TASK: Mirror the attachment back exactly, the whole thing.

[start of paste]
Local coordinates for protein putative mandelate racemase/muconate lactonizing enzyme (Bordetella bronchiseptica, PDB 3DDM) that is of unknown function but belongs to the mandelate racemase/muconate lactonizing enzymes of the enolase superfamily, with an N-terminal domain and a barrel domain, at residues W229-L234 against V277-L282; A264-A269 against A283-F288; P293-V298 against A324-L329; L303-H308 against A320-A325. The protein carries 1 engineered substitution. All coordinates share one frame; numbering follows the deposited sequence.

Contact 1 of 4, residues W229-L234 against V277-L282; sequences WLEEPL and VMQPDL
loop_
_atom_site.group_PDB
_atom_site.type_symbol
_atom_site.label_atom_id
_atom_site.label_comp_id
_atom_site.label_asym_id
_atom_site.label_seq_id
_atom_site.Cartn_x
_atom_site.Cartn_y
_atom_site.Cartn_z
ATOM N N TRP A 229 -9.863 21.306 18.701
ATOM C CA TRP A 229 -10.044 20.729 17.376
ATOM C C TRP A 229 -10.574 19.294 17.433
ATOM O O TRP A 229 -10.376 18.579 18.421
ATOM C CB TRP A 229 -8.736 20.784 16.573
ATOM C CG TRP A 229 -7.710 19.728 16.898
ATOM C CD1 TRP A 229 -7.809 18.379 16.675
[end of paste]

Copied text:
Local coordinates for protein putative mandelate racemase/muconate lactonizing enzyme (Bordetella bronchiseptica, PDB 3DDM) that is of unknown function but belongs to the mandelate racemase/muconate lactonizing enzymes of the enolase superfamily, with an N-terminal domain and a barrel domain, at residues W229-L234 against V277-L282; A264-A269 against A283-F288; P293-V298 against A324-L329; L303-H308 against A320-A325. The protein carries 1 engineered substitution. All coordinates share one frame; numbering follows the deposited sequence.

Contact 1 of 4, residues W229-L234 against V277-L282; sequences WLEEPL and VMQPDL
loop_
_atom_site.group_PDB
_atom_site.type_symbol
_atom_site.label_atom_id
_atom_site.label_comp_id
_atom_site.label_asym_id
_atom_site.label_seq_id
_atom_site.Cartn_x
_atom_site.Cartn_y
_atom_site.Cartn_z
ATOM N N TRP A 229 -9.863 21.306 18.701
ATOM C CA TRP A 229 -10.044 20.729 17.376
ATOM C C TRP A 229 -10.574 19.294 17.433
ATOM O O TRP A 229 -10.376 18.579 18.421
ATOM C CB TRP A 229 -8.736 20.784 16.573
ATOM C CG TRP A 229 -7.710 19.728 16.898
ATOM C CD1 TRP A 229 -7.809 18.379 16.675